Hallmarks are an essential aspect of antiques and they are stamped on antique items to give important information regarding the metal used to make the item, among other things. The term ‘hallmark’ comes from the practice of Goldsmith’s Hall making marks on items before they were sold, hence the term hallmark. This was an old English tradition that quickly spread to the rest of the world, and this article explains what an old European hallmark actually means.
A hallmark has to be certified by a registered assay office, which is authorisation that the information given on the hallmark is factually correct. Assay office stamps came into effect in Europe in the 18th century and jewellery made before that might not have a hallmark, although an antique dealer would be able to tell you a lot about any antique that does not have a hallmark.
Three Compulsory Hallmarks In Europe
While there are 3 compulsory stamps on a European hallmark, there can be up to 5 stamps:
- Sponsor’s Mark – This is the person that sent the piece for hallmarking.
- Standard Mark – This shows the finesse of the metal used.
- Assay Office Mark – Made by the assay office.
- Traditional Finesse Mark – This indicates the material used. For gold, the karat was adopted, with 24k signifying pure gold (99.99), while jewellery was commonly fabricated using 18k gold, which is 18 parts out of 24 gold, with 6 parts comprising of other metals.
- Date Letters – These are time stamps, with a single letter representing a year. Introduced in London, England in the 15th century, where all gold items were taken to Goldsmith’s Hall to be stamped. A system developed whereby a new letter was used every year and the Assay Master was changed annually to prevent corruption.
Jewellers in the 18th century did not take kindly to the introduction of hallmarks, stating that it was sacrilege to tarnish their work with ugly stamps, yet there was a surge in fake pieces and the jewellery makers reluctantly accepted that hallmarks were necessary.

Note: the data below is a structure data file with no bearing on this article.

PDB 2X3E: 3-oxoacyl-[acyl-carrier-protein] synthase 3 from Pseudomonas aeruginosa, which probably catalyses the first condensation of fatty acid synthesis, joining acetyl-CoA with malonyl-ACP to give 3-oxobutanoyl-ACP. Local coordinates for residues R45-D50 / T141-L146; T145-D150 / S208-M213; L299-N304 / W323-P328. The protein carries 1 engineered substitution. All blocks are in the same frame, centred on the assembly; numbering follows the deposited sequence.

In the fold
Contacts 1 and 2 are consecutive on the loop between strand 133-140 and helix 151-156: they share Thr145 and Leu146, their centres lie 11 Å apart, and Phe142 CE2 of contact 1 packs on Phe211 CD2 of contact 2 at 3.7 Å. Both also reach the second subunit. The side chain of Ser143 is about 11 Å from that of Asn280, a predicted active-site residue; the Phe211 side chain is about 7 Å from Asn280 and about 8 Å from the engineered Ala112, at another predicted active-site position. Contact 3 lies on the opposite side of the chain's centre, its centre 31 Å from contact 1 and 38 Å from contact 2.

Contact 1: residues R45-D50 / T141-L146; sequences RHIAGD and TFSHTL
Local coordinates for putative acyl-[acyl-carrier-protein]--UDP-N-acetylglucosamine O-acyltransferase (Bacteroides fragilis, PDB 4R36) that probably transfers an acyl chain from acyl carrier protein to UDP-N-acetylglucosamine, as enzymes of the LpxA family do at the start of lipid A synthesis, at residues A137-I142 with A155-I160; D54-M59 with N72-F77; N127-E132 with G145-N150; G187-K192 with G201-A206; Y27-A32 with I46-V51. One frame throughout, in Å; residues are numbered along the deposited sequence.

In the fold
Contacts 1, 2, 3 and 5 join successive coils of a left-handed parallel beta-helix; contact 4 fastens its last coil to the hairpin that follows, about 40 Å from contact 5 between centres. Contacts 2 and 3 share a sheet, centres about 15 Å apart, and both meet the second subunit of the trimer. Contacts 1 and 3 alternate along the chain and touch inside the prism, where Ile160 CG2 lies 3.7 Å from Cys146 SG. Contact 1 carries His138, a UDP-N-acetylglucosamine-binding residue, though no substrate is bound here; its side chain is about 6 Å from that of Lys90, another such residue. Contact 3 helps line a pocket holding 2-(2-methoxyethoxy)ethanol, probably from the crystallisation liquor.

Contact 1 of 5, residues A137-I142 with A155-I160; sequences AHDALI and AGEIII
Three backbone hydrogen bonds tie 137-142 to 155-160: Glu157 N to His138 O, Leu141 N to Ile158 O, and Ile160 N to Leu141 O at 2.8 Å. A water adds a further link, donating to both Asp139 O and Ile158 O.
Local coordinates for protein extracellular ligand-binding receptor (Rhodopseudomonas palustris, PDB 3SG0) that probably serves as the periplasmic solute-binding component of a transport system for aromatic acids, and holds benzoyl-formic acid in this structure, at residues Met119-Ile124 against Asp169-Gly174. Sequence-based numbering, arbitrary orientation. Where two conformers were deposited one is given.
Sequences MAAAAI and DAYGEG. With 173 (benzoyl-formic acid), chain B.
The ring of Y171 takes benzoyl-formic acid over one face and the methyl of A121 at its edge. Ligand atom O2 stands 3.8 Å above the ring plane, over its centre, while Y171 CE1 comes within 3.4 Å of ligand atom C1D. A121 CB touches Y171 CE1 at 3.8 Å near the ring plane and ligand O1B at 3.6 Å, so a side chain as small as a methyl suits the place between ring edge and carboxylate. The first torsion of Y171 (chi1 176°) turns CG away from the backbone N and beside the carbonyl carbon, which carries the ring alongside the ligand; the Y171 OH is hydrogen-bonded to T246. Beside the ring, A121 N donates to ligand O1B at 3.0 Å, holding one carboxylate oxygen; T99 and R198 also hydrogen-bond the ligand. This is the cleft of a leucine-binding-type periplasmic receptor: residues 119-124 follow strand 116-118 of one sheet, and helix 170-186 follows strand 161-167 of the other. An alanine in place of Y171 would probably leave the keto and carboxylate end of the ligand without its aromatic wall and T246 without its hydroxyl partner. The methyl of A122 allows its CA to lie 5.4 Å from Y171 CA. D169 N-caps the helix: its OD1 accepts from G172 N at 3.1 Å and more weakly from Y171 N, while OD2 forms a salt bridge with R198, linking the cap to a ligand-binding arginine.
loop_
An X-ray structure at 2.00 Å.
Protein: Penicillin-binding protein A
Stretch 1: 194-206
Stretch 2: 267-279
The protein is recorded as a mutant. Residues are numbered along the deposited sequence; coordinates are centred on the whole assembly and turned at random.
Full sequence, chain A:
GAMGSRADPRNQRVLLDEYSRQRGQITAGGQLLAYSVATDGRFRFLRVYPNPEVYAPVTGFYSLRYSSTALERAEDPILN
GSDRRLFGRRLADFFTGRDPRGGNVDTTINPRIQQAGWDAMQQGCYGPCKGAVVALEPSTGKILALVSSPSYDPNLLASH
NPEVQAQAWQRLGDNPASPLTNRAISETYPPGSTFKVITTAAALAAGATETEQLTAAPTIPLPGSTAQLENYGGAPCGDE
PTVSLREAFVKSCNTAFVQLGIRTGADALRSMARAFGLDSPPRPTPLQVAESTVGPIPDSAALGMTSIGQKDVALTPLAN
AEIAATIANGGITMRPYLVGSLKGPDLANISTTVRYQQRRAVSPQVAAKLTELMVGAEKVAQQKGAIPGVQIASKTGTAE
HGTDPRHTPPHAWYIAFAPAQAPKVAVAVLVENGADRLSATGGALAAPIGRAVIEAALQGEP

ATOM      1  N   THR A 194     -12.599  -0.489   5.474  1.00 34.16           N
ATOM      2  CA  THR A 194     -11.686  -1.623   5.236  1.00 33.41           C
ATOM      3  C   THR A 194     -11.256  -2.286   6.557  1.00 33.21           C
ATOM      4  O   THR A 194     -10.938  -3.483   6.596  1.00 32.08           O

Knowing The Marks
There are many marks that represent assay offices and sponsors, but don’t worry. To help you to understand the hallmark, you can find clear images of all the marks from dealers’ websites offering information as well as the finest vintage jewellery online Australia or any other country prefers. Of course, taking a piece of antique jewellery to an antique dealer is an easy way to decipher the stamps. Many antique jewellery pieces do not have a hallmark and that’s where the knowledge of the antique dealer comes into play. He or she would be able to tell you the age, creator and probably the country of origin and maybe something about its history.
If you would like to view genuine antique jewellery from the comfort of your living room, search for a leading antique dealer and browse their extensive catalogue. You can search by period, piece, maker or price and when you do find what you are looking for, a secure online payment is all it takes for the piece to be packaged and sent by courier to your home address.
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